Henry is the founder of Accidental Creative, a company that helps people and teams generate brilliant ideas.
He’s also penned two books on creativity: Die Empty: Unleash Your Best Work Every Day and The Accidental Creative: How to Be Brilliant At A Moment’s Notice.
In The Accidental Creative Henry gives readers practical strategies for supporting your creative process, especially when you need to produce bright ideas on a regular basis (and the muse is on vacation).
In his newest book, Die Empty, he gives readers the tools to do our best work on the projects that truly matter in all areas of our lives. As he writes in the book: “The cost of inaction is vast. Don’t go to your grave with your best work inside of you. Choose to die empty.”
Below, Henry reveals his personal creative process and shares his advice for cultivating creativity.
Learn more about Henry at his website.
1. Do you incorporate creativity-boosting activities into your daily routine? If so, what activities do you do?
Yes – I have a few that are critical. For several years I’ve made it a practice to get up early and spend the first hour of my day thinking, studying, and writing.
I just allow my curiosity to wander, and it’s been tremendously valuable in helping me think more systemically about my work and connect dots that might otherwise go unconnected.
Another is that I incorporate something I call “unnecessary creating” into my weekly routine. This means making things that are not for clients or others, but just for myself.
Whether it’s writing, songwriting, or learning a new skill, I’ve found that applying unnecessary creating in my life has opened up new avenues of thought for my “on-demand” creating.
2. What are your inspirations for your work?
I’m perpetually inspired by people I encounter who aspire to do brilliant work in their domain. I speak at a lot of conferences and events, and I get to hear the stories of people across various industries and roles talk about the problems they are experiencing and how they are trying to overcome them.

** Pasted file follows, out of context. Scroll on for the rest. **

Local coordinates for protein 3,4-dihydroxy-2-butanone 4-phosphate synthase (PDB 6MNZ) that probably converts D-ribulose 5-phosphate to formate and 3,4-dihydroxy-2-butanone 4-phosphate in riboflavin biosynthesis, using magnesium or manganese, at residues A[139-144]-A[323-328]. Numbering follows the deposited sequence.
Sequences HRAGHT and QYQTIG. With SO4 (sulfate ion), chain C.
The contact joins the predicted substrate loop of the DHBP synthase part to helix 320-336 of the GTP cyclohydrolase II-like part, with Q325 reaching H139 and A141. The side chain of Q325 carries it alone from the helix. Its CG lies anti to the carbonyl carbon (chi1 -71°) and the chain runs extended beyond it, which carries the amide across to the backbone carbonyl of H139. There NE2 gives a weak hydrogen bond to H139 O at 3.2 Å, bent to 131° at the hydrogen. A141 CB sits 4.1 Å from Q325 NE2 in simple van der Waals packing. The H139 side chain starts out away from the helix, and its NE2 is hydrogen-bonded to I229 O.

That’s what fuels me in a major way. I aspire to be something of an “arms dealer” for these people and to help them be better positioned to unleash brilliant ideas and act on the work that matters to them.
3. There are many culprits that can crush creativity, such as distractions, self-doubt and fear of failure. What tends to stand in the way of your creativity?
For me it’s the weight of all that’s left undone. With every idea comes accountability for action. If there are too many ideas clogging up the queue, then it can create a kind of paralysis. This is definitely the case with many writers, artists, designers, and others who have more ideas than they can execute.
4. How do you overcome these obstacles?
I’ve come to learn that I need to focus on a limited number of projects at a time, and key in on the most important activities in each of those projects before moving on to something else.
Complete something, then dream. I may have a variety of projects going in my “unnecessary creating” time, but with regard to the work I’m being paid for, I’ve found that pruning is absolutely essential.
The whitespace created through regular and relentless pruning of priorities becomes fertile ground for my best work.
It’s also critical to know when it’s time to quit something that’s demanding more time and energy than it’s worth. That’s another form of pruning.
5. What are some of your favorite resources on creativity?
A few that have been massively influential on me would be Creativity: Flow and the Psychology of Discovery and Invention by Mihaly Csikszentmihalyi, The War of Art by Steven Pressfield, and Lateral Thinking by Edward de Bono.
Also, I think it’s important to read the biographies of great artists, thinkers, and innovators.
Born Standing Up, the autobiography about Steve Martin’s days in stand-up comedy, is absolutely full of insights about finding your voice and taking strategic risks in the pursuit of innovation.
6. What is your favorite way to get your creative juices flowing?
I take long (90 minute) walks just about every day. It’s my way of disconnecting from the expectations of the world and thinking, processing my day, and considering problems. Since I started this practice my creative throughput has gone up markedly.
7. What’s your advice for readers on cultivating creativity?
Be intentional about your creative process. Establish practices that support your ability to generate ideas when you need to rather than expecting creativity to happen in the cracks and crevices of your life.
Establish focus areas by defining your problems effectively, cultivate stimulating relationships that help you stay fresh and engaged, manage your energy by pruning your focus areas and projects, fill your mind with valuable and challenging stimuli, and utilize your hours for effectiveness, not just efficiency.
If you do these things consistently, you will be in a far better place to generate brilliant ideas when you need them most.